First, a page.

We have started the year off with some good hard frost that can only do some good following some wet weather over the festive period that saw fields waterlogged once again.

None of these weather patterns has affected wheat futures, though. The Liffe May, 2018, price was up only 40p to £141.50 and for November, 2018, up 75p to £143 per tonne.

This has been the same for quite some time and the trading range in annual UK feed wheat futures hit a 12-year low in 2017, with the gap between the minimum and maximum values varying by just £17.75 per tonne. This variation is down from £41.60 in 2016 and the lowest since 2005 when the range was just £8.00 per tonne.

On the first trading day in 2017, the May, 2018, wheat futures contract closed at £140.10 per tonne and last Wednesday it closed at £141 per tonne. The traded range may have been even smaller were it not for a spike in June, when fears of drought in the US and the impact it might have had on spring wheat supplies pushed up global markets.

Large global stocks of maize and soyabeans and bigger than anticipated world wheat crops kept the market subdued throughout the year.

Although volatility was low, the actual level of wheat prices in the UK has been more comfortable for producers than elsewhere in the world. US farmers have seen a 40% drop in income since 2014 and there is a general feeling that it will be two more harvests before a recovery can be expected.

UK wheat farmers have done better than other countries, as UK wheat producers are benefitting from Brexit-induced sterling weakness and the pound has dropped 18% against the euro over the past 18 months. That has been worth £20-£25 per tonne extra on wheat prices.

Another factor is the relative tightness in the UK market at present, driven by significantly lower carry-in stocks and strong demand.

Bread milling wheat ex farm was down £5.20 to £149.80 and feed wheat was down £2 to £137.50, compared to feed barley that was up £3.70 to £126.30.

There are weather issues out there that could yet impact on wheat prices for this coming year,such as in the US where temperatures in the key wheat state of Kansas fell to -23.9°C recently and with much of Kansas lacking protective snow cover, the threat of freeze damage is increased and led to concerns of winterkill in the current winter wheat crop.

This has seen the USDA lower its latest crop condition score by 15 points as at the end of November down to 36% 'good or excellent'. Combined with the expectation that the US planted wheat area may decline again this year, this could cause issues for available supplies at harvest.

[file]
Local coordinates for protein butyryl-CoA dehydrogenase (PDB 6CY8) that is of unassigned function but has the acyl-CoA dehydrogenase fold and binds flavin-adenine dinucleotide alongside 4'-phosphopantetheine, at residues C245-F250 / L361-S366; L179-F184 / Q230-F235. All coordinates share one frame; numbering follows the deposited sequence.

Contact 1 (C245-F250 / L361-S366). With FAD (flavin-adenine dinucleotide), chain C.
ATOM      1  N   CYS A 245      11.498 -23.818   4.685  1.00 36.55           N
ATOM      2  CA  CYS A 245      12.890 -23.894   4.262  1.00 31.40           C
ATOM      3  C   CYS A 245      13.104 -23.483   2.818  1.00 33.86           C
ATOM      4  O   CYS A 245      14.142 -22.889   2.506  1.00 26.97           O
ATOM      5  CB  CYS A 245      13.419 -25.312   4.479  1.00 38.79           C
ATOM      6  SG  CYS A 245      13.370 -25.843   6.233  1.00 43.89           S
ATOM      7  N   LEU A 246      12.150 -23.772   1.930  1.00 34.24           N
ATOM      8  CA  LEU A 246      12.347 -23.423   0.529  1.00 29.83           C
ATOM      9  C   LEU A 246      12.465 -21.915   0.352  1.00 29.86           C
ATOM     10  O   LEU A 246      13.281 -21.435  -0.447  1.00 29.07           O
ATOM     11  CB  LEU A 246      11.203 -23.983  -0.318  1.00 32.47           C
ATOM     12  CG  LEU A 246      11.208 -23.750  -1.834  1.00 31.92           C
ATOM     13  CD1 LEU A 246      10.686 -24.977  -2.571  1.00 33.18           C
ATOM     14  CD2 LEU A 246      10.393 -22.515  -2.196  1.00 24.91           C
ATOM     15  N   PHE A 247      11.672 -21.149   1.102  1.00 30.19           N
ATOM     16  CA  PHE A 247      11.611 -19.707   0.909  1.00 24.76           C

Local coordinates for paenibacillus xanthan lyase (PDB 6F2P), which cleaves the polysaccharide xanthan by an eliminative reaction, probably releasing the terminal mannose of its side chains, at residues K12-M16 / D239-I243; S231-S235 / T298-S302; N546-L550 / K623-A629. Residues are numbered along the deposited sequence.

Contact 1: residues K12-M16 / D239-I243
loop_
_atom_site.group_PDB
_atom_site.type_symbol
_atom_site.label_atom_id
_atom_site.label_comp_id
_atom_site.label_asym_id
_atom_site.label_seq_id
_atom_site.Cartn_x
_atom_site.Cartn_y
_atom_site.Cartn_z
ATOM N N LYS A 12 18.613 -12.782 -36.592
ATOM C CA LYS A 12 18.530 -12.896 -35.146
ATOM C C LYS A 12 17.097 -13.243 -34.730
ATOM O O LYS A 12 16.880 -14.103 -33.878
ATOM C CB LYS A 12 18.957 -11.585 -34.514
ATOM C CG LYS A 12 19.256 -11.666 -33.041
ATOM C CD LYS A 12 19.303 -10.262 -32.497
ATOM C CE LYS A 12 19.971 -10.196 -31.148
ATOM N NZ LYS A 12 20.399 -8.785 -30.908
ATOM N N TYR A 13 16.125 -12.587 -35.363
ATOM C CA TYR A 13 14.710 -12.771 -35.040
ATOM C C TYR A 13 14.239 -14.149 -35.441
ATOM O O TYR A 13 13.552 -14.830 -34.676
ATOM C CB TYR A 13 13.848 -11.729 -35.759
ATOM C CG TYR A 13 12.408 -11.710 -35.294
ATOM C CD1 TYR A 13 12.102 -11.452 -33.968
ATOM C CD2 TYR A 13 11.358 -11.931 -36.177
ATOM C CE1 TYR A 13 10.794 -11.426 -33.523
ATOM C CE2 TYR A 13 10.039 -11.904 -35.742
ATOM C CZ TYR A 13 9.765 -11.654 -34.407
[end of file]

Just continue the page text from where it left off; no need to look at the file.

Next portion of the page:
Temperatures in Russia have been 10°C above normal recently and again a lack of snow cover could see risk damage to crops and recent record yields have been helped by plants being covered in snow, protecting them from the low temperatures.

With an increased global importance being placed on the Russian crop due to its recent high production – it is currently the highest global exporter of wheat – any changes due to weather could influence wheat availability in 2018-19.

The weather in the Ukraine is also abnormally warm for the time of year, with temperatures between 5-9°C above average and again like Russia there is a lack of plant snow cover leaving the crop at risk when the cold weather returns.

Feed barley in the northern regions of the UK and especially in the west is in demand both on farm and from animal feed mills compared to further south who appear more relaxed about sourcing supplies. The export market has seen a slow start and unless it picks up feed barley supplies will outweigh demand which cannot be good for price support.

Prices, however, remain firm within the UK for malting barley as maltsters still require quality barley from now until harvest to cover new malt sales.

Dry weather and soil conditions in Argentina continue to be a concern for soya production, but any potential drop in production there looks to be offset by production in Brazil where there has been more rain.

Paris rapeseed values picked up this week with May, 2018, futures up €8.50 on the week to close at €361.25 and for November, 2018, Paris rapeseed futures were up €7.45 to €320.42 per tonne.

UK oilseed rape futures were also up – by £2 last week and again another £2 earlier this week – but oilseed delivered Erith remained unchanged at £313.50 per tonne as UK domestic prices remained flat due to a bigger crop this past year and higher than expected new crop plantings.

An uplift in crude oil prices has helped soya prices and Brent crude oil price is now at a 2½-year high at $66.87 per barrel as at the end of last year. The uplift in crude prices provides some support to the value of soya oil, which is the primary feedstock for US biodiesel.